By Staff Sgt. Debralee BestJanuary 23, 2015
PELAHATCHIE, Miss. - Students in Belinda Willis' first-grade class at Pelahatchie Elementary School in Pelahatchie, Mississippi, created construction paper flags for Veterans Day 2014. When they made their artwork, they had no idea it would result in a special visit.
The class donated the flags to a local restaurant to be given to service members during their meal.
U.S. Army Reserve Sgt. 1st Class Darren Mitchell, operations noncommissioned officer with the 412th Theater Engineer Command, received a packet of coupons and various offers during his dinner on Veterans Day, but one item in his packet really struck him.
"I thought it was really interesting, in my bag I saw an American flag that was made from construction paper that was very creative with a star on it," said Mitchell.
He wanted to meet the child who created something so dear to him, he said.
Mitchell arranged to meet the child, Amora McDiffett, 7, in Willis' classroom Jan. 21. He thanked the entire class for their efforts in supporting the troops and presented Amora with a 412th TEC pin.
"The students have been shown first-hand how important it is to do their very best no matter the task," said Mijia Ward, assistant principal, Pelahatchie Elementary School in an email. "Pelahatchie Elementary has never had anyone get recognized for a piece of artwork that wasn't submitted for a contest or competition. These students did this project in class recognizing veterans for their service and in return, one of their classmates, Amora, was recognized. I think this will make the students take more time and effort on their work and other activities."
During his presentation, Mitchell had to pause and collect himself while speaking to the class because the visit had a strong effect on him.
"Just to interact with the young kids and to see how they acknowledge the members of the military that support and defend this country, just the reaction on their face is just heart fulfilling to me: To see how much the kids really appreciate the American Soldiers," he said. "I got a little compassionate and had to pause when speaking to the young kids. It was a great opportunity just to share, just to be in the mix of the kids and acknowledging them for appreciating the Soldiers."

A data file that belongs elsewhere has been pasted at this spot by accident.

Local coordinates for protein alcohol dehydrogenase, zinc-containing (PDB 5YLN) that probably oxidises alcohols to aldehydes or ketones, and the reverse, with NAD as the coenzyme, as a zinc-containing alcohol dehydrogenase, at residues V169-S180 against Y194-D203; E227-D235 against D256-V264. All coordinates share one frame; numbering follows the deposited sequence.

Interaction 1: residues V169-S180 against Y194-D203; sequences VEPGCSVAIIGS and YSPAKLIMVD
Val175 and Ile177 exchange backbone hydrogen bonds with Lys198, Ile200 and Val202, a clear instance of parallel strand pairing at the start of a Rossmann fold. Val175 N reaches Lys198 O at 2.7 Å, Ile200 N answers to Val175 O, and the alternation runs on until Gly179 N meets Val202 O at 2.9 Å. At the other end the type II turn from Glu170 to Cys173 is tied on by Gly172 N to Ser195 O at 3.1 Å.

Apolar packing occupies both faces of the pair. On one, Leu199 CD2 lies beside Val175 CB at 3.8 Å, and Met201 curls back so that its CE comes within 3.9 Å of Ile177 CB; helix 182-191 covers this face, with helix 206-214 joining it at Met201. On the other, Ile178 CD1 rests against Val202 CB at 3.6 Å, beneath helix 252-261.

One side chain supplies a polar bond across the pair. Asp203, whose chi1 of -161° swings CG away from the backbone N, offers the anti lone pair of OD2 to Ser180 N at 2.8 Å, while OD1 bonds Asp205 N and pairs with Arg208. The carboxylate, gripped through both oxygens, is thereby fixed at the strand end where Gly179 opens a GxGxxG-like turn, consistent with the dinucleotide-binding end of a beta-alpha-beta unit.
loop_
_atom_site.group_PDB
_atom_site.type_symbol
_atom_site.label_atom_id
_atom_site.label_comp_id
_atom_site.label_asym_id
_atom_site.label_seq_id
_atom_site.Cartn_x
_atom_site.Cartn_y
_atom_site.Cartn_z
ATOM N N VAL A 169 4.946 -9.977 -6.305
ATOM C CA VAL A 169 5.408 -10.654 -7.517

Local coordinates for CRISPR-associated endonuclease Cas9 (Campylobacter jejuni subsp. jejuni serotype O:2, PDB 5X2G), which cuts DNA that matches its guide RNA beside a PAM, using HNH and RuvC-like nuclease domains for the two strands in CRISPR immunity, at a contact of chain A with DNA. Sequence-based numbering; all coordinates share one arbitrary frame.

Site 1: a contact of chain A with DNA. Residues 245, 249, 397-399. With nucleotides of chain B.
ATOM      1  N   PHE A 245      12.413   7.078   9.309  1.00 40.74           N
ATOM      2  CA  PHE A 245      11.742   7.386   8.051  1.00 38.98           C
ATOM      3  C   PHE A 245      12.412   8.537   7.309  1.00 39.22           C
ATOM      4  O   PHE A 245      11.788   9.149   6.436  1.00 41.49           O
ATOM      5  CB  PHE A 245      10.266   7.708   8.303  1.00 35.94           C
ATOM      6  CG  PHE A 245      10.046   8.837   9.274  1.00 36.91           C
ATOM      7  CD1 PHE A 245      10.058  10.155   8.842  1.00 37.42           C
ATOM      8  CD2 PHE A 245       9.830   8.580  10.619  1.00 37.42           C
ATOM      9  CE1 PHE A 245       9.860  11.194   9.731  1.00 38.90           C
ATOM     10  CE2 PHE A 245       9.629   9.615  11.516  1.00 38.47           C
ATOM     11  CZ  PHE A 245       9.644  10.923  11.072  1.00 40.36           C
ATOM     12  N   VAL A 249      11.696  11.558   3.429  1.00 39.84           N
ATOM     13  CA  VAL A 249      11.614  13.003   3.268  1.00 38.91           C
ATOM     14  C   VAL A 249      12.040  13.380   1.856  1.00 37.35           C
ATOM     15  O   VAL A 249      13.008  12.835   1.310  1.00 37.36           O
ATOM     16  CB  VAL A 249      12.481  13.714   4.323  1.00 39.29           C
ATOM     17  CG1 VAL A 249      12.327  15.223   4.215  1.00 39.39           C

While Amora was recognized, Ward believes this visit was inspiring for another student as well.
"The visit from Sgt. 1st Class Mitchell meant a great deal for not only Amora McDiffett, but for several students in Mrs. Willis' first-grade class," she said. "However, It gave one specific little boy the opportunity to see a Soldier in uniform, up close. He had recently mentioned he wanted to be a Soldier in the Army. In addition, this same student was able to stand next to Sgt. 1st Class Mitchell to lead his class in the Pledge of Allegiance."
Ward saw this as a rare opportunity for the school.
"This kind of interaction under normal circumstances wouldn't happen, because we just don't have many volunteers from the military in our school," she said. "We do have a few parents who are in the military but seldom visit the school in uniform or can volunteer their time due to work schedules."
Mitchell saw this as fortuitous to do something constructive for these children.
"It gives the kids a chance to value us in uniform and see a positive role model: Encouraging them to do something effective for their country, state or even for themselves," he said. "Being a positive role model is the most important of it all."
This interaction was also helpful to encourage the children to work hard to succeed.
"I think it is important for these visits to occur, because we can always tell people what we are doing, but seeing it in action makes a huge difference. Our students know that we love them, want the best for them and expect them to do their very best work," said Ward. "By allowing visitors to come in the school only adds value to what we communicate to our students daily. When students know other people, outside the school, care about their success it inspires them to work even harder."
The visit also provided affirmation to those at the school for the work they are doing.
"We are honored that Sgt. 1st Class Mitchell chose to spotlight one of our students. His visit was what the students and teachers of Pelahatchie Elementary needed to continue being encouraged and motivated to work hard and strive for excellence," said Ward.
"Our Pride Pledge that we recite daily is as follows: 'I am Polite, I am Responsible, I have Integrity, I am Determined to be the best, I strive for Excellence, I Am the Pride of Pelahatchie.' As we recite this pledge each morning school is in session, we want our students to exhibit some part of the pledge each day," she added. "The recognition of Amora let's us know that we are working in the right direction and doing the right things for the students and community of Pelahatchie, Mississippi."